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Mastering Dynamics 365 Development: A Beginner’s Guide to Writing Simple Plugins

Mastering Dynamics 365 Development: A Beginner’s Guide to Writing Simple Plugins

As a Dynamics 365 developer, writing a simple plugin is one of the most essential skills to possess. A plugin is essentially a piece of custom code that runs within the context of a Dynamics 365 environment. This means that it can interact with data and events in real-time and perform various tasks such as validation, automation, and customization. In this blog post, we will guide you through the process of writing a simple Dynamics 365 plugin.

Step 1: Setting up your development environment

Before you can start writing your plugin, you need to make sure that you have a suitable development environment. Dynamics 365 plugins are written in C# using the Microsoft Visual Studio IDE. Therefore, you would need to install Visual Studio on your machine and configure it for Dynamics 365 development. You should also ensure that you have access to a Dynamics 365 instance with system administrator privileges.

Step 2: Creating your first plugin project

Once you have set up your development environment, the next step is to create a new plugin project. To do this, open Visual Studio and select “New Project” from the “File” menu. Then, navigate to the “Dynamics 365” category and select “Plugin Library” as the project type. You should give your project a unique name and specify the version of Dynamics 365 that you will be targeting.

Step 3: Implementing the plugin logic

With your project created, you can now begin implementing the core logic of your plugin. A simple plugin might involve performing some basic validation when a user creates or updates a record in Dynamics 365. For example, you might want to ensure that a mandatory field is filled out before the record can be saved. To do this, you would need to write code that handles the “Pre-Operation” event of the relevant entity.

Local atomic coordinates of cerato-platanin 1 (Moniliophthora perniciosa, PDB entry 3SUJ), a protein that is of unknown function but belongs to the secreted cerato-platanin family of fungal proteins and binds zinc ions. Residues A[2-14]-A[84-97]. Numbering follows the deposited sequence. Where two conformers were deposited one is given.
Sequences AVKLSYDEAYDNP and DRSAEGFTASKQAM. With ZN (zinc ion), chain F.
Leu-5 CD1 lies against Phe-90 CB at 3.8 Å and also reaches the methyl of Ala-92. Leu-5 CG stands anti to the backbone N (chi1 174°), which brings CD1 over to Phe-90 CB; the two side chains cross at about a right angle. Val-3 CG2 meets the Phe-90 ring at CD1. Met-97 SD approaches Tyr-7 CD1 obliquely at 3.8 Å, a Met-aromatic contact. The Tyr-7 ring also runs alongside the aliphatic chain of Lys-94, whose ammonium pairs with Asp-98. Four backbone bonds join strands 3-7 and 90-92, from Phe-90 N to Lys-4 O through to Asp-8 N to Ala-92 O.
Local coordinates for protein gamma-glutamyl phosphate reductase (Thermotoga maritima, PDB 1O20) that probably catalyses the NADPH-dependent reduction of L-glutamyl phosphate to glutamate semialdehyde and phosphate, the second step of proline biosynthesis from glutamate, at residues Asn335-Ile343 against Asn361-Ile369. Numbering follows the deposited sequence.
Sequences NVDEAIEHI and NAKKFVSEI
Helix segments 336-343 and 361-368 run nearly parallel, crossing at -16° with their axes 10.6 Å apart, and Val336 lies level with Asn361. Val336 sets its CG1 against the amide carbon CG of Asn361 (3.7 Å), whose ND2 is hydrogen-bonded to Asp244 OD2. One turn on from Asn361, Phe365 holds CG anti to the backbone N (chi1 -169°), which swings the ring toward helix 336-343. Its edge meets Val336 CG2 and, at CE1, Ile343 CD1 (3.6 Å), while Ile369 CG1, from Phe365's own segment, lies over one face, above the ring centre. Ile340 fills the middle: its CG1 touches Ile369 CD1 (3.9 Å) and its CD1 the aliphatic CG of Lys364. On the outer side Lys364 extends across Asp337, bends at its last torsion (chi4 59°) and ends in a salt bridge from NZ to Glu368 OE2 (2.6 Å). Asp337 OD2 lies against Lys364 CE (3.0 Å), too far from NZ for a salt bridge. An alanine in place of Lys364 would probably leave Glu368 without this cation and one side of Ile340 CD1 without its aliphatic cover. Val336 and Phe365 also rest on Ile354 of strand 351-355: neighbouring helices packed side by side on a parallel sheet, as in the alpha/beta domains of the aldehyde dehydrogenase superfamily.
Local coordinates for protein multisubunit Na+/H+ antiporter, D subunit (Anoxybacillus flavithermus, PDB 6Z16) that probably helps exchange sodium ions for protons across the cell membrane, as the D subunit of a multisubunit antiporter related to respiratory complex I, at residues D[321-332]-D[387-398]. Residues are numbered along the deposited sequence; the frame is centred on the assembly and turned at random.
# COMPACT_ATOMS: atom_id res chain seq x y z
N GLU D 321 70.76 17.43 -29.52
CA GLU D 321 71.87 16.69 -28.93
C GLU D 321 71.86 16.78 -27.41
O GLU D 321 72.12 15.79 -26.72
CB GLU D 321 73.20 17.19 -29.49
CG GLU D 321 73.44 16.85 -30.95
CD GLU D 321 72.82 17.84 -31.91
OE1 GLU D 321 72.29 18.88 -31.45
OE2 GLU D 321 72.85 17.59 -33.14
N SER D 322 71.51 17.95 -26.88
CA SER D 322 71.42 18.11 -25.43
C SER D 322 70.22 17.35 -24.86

Here is a sample code to validate a mandatory field:

public void Execute(IServiceProvider serviceProvider)
// Obtain the execution context from the service provider.
IPluginExecutionContext context = (IPluginExecutionContext)serviceProvider.GetService(typeof(IPluginExecutionContext));

// Check if the plugin was triggered by a create or update event.
if (context.InputParameters.Contains(“Target”) && context.InputParameters[“Target”] is Entity)
Entity entity = (Entity)context.InputParameters[“Target”];

// Check if the mandatory field has been filled out.
if (!entity.Attributes.Contains(“mandatoryfield”) || entity.GetAttributeValue(“mandatoryfield”) == null)
throw new InvalidPluginExecutionException(“The mandatory field is required.”);

Step 4: Testing your plugin

Once you have implemented your plugin code, you should test it to ensure that it works as expected. To do this, you can use the Dynamics 365 Plugin Registration Tool to deploy and test your plugin in a sandbox environment.

To test your plugin, create a new record in Dynamics 365 and make sure that the mandatory field is not filled out. You should then save the record and verify that your custom validation message appears.

Step 5: Deploying your plugin to production

After testing your plugin, you can deploy it to your production environment. To do this, you would need to use the Dynamics 365 Plugin Registration Tool to register your plugin assembly and configure it to run on the relevant events and entities.


Writing a simple Dynamics 365 plugin is a critical skill for any developer working on the platform. By following the steps outlined in this blog post, you should be able to create and deploy your own basic plugin. Remember to always test your code thoroughly before deploying it to your production environment, and to follow best practices when writing custom code for Dynamics 365.

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